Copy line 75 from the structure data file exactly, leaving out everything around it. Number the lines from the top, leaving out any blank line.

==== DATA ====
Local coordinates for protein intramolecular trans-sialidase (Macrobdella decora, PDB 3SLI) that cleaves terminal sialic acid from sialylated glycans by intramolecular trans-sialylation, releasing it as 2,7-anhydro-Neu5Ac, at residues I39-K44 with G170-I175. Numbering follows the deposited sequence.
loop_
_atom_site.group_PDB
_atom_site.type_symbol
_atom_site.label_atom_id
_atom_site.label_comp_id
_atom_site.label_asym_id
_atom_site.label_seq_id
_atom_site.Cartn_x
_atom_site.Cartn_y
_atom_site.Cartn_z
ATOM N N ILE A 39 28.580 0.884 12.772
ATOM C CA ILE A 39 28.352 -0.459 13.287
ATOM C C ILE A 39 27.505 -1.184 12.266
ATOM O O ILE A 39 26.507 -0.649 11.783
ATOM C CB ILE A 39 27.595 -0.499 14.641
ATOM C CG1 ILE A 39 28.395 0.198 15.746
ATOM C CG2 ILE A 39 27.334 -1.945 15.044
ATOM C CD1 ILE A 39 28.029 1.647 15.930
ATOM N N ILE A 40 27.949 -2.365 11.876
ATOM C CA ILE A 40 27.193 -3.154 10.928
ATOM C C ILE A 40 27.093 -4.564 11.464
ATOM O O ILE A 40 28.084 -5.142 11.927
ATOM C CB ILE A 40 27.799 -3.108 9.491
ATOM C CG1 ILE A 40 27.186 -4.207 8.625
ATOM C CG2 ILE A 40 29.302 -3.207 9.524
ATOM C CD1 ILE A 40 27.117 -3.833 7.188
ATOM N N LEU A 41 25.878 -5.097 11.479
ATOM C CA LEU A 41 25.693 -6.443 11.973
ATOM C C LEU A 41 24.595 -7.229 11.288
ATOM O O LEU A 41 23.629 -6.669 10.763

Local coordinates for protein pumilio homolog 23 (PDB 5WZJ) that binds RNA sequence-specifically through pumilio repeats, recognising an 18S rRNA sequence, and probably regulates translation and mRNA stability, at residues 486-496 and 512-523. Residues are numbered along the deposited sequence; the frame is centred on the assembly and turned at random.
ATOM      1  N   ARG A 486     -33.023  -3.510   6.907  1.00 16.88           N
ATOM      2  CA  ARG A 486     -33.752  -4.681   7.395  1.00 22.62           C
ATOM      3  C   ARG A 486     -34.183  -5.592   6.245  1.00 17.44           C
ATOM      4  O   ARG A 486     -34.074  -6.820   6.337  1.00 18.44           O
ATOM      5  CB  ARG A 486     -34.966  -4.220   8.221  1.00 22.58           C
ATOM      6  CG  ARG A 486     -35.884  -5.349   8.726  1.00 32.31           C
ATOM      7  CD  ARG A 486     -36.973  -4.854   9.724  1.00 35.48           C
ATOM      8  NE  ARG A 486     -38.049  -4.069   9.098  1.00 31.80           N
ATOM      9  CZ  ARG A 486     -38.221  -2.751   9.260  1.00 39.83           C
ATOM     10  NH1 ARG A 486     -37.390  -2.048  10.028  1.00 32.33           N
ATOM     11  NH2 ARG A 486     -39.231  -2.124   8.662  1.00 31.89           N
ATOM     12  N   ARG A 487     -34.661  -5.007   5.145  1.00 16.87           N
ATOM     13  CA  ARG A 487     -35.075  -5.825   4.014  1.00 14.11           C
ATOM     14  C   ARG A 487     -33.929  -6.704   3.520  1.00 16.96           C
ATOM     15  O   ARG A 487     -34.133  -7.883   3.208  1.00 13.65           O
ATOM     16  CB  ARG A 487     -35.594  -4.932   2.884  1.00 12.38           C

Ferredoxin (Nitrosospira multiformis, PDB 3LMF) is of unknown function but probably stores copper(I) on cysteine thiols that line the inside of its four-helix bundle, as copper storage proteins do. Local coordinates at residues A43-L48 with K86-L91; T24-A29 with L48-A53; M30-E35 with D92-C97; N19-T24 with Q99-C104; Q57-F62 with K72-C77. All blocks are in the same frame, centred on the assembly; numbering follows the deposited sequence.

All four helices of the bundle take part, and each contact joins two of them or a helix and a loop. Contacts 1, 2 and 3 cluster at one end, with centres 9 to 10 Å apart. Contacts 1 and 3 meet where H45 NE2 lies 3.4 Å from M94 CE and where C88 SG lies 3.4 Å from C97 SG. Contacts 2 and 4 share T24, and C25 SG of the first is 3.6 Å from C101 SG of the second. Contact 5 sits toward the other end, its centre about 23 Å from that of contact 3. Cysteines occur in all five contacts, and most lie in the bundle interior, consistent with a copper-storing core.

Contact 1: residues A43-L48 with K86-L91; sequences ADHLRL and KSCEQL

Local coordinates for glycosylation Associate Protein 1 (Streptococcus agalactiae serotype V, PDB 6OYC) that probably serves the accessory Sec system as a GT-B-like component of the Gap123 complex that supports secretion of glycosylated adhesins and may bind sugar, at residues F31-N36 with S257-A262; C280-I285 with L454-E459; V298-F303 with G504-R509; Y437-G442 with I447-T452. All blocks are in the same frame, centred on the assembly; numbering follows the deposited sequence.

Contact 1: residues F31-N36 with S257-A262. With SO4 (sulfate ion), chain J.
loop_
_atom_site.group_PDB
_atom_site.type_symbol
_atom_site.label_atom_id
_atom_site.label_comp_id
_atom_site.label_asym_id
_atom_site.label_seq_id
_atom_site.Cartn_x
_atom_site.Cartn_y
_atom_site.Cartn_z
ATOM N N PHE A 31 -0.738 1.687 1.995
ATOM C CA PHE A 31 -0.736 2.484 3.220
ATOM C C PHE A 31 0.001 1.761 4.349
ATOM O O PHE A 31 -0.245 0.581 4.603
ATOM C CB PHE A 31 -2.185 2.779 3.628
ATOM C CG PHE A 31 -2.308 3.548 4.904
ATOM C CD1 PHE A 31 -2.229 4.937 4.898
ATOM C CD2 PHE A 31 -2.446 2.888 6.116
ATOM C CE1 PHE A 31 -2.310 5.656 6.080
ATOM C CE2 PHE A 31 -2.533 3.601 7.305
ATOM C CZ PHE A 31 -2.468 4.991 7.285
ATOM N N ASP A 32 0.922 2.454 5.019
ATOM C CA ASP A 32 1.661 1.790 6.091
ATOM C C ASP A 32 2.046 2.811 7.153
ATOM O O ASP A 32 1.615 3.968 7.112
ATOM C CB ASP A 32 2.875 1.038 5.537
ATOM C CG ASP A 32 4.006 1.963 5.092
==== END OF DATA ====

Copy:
ATOM N N ASP A 32 0.922 2.454 5.019